Last week I observed that the best leaders have the self-awareness to understand and manage their strengths and weaknesses. A conscientious leader will use their self-awareness to correct or compensate for whatever strategic weaknesses may be discovered.
Food for Thought ~
Even more important than correcting weaknesses, the best leaders learn to capitalize on their strengths. This is the true gold mine of opportunity. Just as in managing a business, where strategic weaknesses need to be remediated, the great companies are the ones that identify and capitalize upon their distinctive advantages. So it is with leaders. Last week I proposed several methods for leaders who wants to increase their self-awareness: rigorous personal assessment, 360 degree feedback systems, executive coaching, and spiritual practice, just to name a few. These methods equally pertain to developing strengths. Leadership is an occupation that requires a diverse set of skills. Very few people are good at all of them. Identifying and then capitalizing on your special talents, skills, and abilities will take you further faster than muddling along trying to be good at everything.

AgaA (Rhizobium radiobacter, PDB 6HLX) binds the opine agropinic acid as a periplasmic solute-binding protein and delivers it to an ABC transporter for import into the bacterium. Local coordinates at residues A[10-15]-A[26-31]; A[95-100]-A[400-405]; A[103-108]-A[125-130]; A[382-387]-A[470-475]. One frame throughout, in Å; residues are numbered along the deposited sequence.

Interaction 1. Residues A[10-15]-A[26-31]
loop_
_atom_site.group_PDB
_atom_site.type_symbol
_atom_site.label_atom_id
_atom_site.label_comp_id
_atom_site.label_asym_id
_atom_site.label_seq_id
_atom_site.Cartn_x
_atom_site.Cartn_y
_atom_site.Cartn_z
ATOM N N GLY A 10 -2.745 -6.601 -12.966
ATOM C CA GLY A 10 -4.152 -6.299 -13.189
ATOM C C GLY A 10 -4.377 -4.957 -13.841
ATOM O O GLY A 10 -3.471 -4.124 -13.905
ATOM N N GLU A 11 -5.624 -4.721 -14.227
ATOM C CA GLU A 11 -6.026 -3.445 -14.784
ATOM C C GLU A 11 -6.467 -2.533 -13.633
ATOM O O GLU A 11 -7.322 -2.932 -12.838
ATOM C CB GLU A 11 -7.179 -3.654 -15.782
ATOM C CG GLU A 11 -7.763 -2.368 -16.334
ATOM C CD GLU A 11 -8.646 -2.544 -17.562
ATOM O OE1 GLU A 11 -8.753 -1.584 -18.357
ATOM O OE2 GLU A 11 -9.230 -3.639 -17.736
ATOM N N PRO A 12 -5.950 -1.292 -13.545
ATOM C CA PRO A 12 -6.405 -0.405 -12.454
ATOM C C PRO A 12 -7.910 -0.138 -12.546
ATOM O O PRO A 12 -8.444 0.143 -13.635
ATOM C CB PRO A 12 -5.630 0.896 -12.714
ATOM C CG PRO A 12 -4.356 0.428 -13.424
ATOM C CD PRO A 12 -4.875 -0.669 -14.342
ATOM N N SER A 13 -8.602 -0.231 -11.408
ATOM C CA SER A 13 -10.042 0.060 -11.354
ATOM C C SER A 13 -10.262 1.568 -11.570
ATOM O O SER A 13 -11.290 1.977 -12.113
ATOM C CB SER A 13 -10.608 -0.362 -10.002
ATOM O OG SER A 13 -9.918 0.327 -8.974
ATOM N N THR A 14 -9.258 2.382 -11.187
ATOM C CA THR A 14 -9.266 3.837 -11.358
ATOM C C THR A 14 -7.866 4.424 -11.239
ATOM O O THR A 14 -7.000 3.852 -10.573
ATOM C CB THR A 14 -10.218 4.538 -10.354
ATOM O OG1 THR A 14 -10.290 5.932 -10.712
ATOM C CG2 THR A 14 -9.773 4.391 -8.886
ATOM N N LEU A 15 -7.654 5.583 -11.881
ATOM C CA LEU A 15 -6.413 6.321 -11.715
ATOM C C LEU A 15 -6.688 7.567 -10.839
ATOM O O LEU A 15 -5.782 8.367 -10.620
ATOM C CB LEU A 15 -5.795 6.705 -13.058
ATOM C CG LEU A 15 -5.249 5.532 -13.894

Question for the day ~
Do you know what your special strengths are as a leader? Have you tailored your work to minimize any weaknesses and capitalize on your strengths?
My recent column in the North Bay Business Journal is on the importance of being prepared for the unexpected. For those of you who haven’t read it yet: please click here to read the article.